Making health care mobile
Mobile health benefiting underserved communities is the focus of the more than $3.9 million, four-year “Nurse Education, Practice Quality and Retention - Mobile Health Training Program” grant.
With the funding, the School of Nursing will establish the Emory in MOTION mobile health program, which will provide two nurse-led mobile health units serving South Georgia and the Atlanta area and allow Emory nursing students from diverse backgrounds to gain clinical experience while providing care on the units.
Emory in MOTION will work with the Ellenton Migrant Farmworker Clinic, a long-standing clinical partner in Moultrie, Ga., to purchase and staff a nurse-led mobile health van providing care to the area’s migrant farm workers. In Atlanta, Emory in MOTION will work with several partners to establish nurse-led teams providing mobile care to communities in need. Partnering organizations include Boat People SOS, Atlanta Harm Reduction Coalition, the Mexican Consulate, the DeKalb County Board of Health, and the Gwinnett, Newton, and Rockdale district public health departments.
The grant was awarded to assistant professors Quyen Phan, DNP, APRN, FNP-BC; Erin Ferranti, PhD, MPH, RN, FAHA; Roxana Chicas, PhD, RN; and Laura Kimble, PhD, RN, FNP-C, FAHA, FAAN, professor and associate dean for academic operations. This program is supported by HRSA as part of an award totaling $3,908,760 with no percentage financed with non-governmental sources.
Increasing clinical faculty, preceptors
Like all professionals, nurses benefit from insight and guidance from experienced colleagues as they start their careers. That reality is the heart of a four-year, more than $3.9 million grant that will recruit and train nurses to be clinical nursing faculty and preceptors in the Southeast.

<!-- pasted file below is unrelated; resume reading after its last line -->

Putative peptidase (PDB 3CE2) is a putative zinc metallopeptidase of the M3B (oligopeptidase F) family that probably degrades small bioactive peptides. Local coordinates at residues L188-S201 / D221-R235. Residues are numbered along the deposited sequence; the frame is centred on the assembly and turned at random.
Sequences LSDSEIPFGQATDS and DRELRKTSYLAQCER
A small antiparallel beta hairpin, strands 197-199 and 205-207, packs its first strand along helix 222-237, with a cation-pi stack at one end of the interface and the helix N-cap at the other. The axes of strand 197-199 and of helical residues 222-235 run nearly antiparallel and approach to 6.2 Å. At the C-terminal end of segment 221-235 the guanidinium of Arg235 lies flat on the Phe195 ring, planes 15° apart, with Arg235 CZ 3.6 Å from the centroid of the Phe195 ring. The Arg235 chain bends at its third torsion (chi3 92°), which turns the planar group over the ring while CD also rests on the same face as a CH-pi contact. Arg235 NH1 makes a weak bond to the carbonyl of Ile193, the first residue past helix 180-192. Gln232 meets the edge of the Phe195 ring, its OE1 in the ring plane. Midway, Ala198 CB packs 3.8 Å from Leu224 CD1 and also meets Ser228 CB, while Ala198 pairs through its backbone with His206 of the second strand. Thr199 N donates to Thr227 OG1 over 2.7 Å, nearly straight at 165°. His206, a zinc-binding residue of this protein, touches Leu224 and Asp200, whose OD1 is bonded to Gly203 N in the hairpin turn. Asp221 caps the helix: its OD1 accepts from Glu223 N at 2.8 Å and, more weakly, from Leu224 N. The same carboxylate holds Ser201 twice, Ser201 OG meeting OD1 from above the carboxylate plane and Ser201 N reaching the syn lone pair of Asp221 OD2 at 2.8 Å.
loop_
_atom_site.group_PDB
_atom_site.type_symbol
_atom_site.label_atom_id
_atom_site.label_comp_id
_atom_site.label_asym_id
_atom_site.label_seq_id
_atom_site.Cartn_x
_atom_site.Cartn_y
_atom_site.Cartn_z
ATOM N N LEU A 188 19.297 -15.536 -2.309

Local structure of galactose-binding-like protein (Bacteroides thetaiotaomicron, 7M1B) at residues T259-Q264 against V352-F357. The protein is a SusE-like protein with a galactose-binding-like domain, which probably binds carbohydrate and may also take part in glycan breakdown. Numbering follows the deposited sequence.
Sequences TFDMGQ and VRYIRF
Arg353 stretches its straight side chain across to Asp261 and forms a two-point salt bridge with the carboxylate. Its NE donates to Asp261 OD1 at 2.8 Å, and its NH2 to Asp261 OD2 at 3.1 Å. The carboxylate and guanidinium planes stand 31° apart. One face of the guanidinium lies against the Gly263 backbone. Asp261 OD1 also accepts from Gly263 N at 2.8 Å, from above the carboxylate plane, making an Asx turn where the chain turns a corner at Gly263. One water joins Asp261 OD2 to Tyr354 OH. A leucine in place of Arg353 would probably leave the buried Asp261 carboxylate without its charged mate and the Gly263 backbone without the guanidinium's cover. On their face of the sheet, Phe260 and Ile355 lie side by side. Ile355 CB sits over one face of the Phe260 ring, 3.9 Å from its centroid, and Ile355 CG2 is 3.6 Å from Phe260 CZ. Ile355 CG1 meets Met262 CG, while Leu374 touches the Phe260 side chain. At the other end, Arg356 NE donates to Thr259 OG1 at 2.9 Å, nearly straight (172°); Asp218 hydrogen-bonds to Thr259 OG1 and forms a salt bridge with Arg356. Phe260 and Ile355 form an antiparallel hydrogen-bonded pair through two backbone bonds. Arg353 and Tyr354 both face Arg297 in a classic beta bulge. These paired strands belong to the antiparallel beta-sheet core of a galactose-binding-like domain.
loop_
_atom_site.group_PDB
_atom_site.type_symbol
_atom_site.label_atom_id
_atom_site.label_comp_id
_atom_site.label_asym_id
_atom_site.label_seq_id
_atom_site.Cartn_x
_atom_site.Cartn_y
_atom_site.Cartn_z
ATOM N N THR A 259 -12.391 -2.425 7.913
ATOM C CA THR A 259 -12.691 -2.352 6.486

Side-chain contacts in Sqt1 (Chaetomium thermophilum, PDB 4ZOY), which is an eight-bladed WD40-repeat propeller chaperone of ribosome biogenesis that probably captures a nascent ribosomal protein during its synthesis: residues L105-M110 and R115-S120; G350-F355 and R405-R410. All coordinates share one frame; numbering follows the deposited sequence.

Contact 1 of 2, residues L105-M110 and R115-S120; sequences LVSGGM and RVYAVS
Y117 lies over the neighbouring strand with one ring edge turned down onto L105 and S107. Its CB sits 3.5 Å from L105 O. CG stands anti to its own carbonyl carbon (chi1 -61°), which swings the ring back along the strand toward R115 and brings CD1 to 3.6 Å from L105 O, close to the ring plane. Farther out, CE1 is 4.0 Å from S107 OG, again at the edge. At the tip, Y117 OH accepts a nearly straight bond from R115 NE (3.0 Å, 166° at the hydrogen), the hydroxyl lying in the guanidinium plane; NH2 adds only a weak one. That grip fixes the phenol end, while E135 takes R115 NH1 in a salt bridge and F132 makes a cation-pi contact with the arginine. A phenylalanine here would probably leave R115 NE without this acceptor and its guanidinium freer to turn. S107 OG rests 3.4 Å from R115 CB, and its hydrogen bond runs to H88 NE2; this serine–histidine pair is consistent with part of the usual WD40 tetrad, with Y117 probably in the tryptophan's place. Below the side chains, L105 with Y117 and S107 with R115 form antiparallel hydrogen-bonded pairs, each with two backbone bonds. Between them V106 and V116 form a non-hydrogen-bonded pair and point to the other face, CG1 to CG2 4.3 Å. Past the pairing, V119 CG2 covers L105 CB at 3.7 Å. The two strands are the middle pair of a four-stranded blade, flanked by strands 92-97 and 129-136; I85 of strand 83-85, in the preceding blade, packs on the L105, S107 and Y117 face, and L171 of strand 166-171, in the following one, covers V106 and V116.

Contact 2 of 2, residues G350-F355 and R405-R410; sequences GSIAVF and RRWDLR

Clinical nursing faculty teach and evaluate nursing students during their on-site training in hospitals and other clinical settings, and preceptors are experienced, licensed nurses who supervise students during clinical rotations.
The HRSA grant will create the Clinical Instructor and Preceptor Excellence in the Southeast (CAPES) Academy, which will prepare 128 nurses to serve as clinical nursing faculty and preceptors to newly hired licensed nurses for a variety of care settings in health professional shortage areas in eight states in the Southeast.
The academy will create and implement a training curriculum, provide services to facilitate clinical faculty and preceptor success, financially support clinical faculty and preceptors to promote retention, place newly trained clinical faculty and preceptors with employment opportunities, and enhance or create new academic-clinical partnerships.
The CAPES Academy is designed to increase the capacity of the nursing workforce, as the increase in nurse educators will enable nursing schools to enroll more students and prepare more nurses.